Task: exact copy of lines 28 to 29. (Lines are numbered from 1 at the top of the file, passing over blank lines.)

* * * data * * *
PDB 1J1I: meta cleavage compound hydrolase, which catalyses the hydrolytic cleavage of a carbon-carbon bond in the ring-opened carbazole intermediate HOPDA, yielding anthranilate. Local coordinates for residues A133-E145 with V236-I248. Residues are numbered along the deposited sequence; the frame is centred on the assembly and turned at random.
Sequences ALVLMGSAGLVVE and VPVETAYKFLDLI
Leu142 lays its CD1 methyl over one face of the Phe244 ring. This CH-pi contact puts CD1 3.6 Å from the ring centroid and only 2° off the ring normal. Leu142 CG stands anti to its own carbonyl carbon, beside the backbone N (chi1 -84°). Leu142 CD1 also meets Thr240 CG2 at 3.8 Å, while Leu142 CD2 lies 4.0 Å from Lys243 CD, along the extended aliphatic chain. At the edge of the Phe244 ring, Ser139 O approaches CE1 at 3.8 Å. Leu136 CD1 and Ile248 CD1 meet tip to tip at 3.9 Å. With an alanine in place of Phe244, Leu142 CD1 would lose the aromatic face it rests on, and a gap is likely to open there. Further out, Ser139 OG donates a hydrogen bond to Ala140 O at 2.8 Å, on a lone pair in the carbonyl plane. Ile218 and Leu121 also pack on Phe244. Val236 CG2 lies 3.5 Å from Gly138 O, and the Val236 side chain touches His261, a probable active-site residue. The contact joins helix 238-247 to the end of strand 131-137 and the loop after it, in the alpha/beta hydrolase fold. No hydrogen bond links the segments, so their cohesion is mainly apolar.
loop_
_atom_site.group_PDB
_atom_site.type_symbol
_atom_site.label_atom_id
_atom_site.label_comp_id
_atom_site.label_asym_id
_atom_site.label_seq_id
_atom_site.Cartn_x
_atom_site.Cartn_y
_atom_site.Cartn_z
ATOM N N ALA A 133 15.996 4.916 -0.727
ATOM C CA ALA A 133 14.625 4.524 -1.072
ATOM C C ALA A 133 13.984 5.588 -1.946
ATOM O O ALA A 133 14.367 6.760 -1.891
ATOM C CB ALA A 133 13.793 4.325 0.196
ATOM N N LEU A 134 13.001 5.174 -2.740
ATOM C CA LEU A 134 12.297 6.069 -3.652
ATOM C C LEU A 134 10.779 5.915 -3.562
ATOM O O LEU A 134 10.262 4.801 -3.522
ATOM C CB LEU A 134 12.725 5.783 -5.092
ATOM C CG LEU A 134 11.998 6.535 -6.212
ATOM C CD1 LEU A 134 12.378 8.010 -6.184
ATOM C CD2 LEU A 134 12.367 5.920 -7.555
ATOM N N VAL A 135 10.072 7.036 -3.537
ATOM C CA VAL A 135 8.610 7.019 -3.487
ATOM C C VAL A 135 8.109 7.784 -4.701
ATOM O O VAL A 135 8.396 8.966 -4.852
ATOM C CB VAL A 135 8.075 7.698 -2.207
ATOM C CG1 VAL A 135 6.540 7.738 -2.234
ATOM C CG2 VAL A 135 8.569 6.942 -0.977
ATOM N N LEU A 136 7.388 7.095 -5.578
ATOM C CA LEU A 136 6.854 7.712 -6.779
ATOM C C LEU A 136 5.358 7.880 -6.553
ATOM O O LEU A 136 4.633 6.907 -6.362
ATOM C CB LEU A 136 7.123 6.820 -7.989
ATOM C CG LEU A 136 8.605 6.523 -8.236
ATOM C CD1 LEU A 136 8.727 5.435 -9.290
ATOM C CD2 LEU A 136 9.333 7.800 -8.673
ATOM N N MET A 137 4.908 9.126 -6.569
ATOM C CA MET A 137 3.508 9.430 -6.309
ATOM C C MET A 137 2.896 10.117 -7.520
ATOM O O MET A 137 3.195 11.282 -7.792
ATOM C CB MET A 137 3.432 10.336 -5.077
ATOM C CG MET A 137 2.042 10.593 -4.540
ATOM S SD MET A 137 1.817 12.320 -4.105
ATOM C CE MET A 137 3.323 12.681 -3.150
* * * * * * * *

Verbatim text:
ATOM C CA VAL A 135 8.610 7.019 -3.487
ATOM C C VAL A 135 8.109 7.784 -4.701